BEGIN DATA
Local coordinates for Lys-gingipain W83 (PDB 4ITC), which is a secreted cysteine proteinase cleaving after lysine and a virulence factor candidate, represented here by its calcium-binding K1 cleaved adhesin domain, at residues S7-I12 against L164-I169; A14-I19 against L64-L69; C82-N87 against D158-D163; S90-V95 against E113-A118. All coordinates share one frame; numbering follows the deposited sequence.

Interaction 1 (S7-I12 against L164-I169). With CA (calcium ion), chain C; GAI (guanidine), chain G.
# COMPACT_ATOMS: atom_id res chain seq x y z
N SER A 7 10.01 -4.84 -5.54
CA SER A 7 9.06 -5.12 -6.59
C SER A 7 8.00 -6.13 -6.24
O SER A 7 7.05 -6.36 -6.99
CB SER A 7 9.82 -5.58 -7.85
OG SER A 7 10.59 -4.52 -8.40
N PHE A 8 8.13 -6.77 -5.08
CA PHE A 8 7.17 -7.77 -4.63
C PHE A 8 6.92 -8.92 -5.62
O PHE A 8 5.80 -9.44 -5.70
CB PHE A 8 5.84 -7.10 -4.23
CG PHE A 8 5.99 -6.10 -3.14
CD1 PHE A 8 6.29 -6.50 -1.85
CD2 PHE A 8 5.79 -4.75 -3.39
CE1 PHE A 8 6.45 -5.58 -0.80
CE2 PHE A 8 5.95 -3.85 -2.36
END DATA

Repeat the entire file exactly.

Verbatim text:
Local coordinates for Lys-gingipain W83 (PDB 4ITC), which is a secreted cysteine proteinase cleaving after lysine and a virulence factor candidate, represented here by its calcium-binding K1 cleaved adhesin domain, at residues S7-I12 against L164-I169; A14-I19 against L64-L69; C82-N87 against D158-D163; S90-V95 against E113-A118. All coordinates share one frame; numbering follows the deposited sequence.

Interaction 1 (S7-I12 against L164-I169). With CA (calcium ion), chain C; GAI (guanidine), chain G.
# COMPACT_ATOMS: atom_id res chain seq x y z
N SER A 7 10.01 -4.84 -5.54
CA SER A 7 9.06 -5.12 -6.59
C SER A 7 8.00 -6.13 -6.24
O SER A 7 7.05 -6.36 -6.99
CB SER A 7 9.82 -5.58 -7.85
OG SER A 7 10.59 -4.52 -8.40
N PHE A 8 8.13 -6.77 -5.08
CA PHE A 8 7.17 -7.77 -4.63
C PHE A 8 6.92 -8.92 -5.62
O PHE A 8 5.80 -9.44 -5.70
CB PHE A 8 5.84 -7.10 -4.23
CG PHE A 8 5.99 -6.10 -3.14
CD1 PHE A 8 6.29 -6.50 -1.85
CD2 PHE A 8 5.79 -4.75 -3.39
CE1 PHE A 8 6.45 -5.58 -0.80
CE2 PHE A 8 5.95 -3.85 -2.36